Monday, March 10, 2008

“Virtual wind”

Delmarva Power claims that it will be able to buy an equivalent amount of electricity from onshore wind. The bids are due today, which means we should be expecting to hear from the company about how it can buy renewable energy for less than the Bluewater Wind PPA. There are several reasons to doubt this claim.
First, onshore wind farms east of Texas tend to be smaller and less productive. Delmarva would have to put together power from a number of sources and move the electricity from hundreds of miles away, raising transmission costs. This will be particularly difficult during periods of peak demand, when the grid will be congested.
Second, there isn’t that much onshore wind power that isn’t being sold, and demand for renewable energy will continue to climb as more states ramp up their renewable energy portfolio standards.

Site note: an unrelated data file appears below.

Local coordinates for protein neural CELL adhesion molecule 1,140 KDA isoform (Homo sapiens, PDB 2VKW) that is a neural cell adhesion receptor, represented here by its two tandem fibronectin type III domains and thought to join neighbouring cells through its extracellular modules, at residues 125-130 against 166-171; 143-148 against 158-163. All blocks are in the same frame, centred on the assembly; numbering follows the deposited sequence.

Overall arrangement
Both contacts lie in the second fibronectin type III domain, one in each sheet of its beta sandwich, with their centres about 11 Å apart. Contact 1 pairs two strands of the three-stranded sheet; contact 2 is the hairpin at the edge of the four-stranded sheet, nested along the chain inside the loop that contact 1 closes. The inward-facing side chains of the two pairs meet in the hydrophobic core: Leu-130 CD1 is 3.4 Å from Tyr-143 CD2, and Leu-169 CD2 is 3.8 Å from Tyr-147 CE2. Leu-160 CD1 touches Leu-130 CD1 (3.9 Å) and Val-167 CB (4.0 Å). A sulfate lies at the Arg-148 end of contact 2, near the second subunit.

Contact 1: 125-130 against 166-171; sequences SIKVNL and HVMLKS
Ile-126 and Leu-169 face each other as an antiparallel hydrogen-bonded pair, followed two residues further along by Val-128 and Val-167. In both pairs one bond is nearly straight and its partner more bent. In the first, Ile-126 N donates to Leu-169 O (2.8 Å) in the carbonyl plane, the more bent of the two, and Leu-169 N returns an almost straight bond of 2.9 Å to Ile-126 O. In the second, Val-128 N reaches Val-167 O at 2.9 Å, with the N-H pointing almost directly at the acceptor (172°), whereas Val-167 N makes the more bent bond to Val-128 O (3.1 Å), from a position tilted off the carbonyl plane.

Third, shorter term purchases of renewable energy will not provide the long term price stability that the Bluewater PPA will.
Fourth, using tools like renewable energy credits (RECs) will do little but help subsidize the construction or operations of wind power projects elsewhere. This is what
Hunter Armistead, the head of North American Operations for Babcock & Brown, calls “virtual wind.”
Fifth, buying renewable energy from hundreds of miles away will do little to reduce the demand for dirty power generation here in Delaware.
If Delmarva Power wants to buy more renewable energy, the company is free to do so. But it's worth noting that the company did not buy renewable energy in
its recent round of purchases, which saw the price it pays go up 15 percent.


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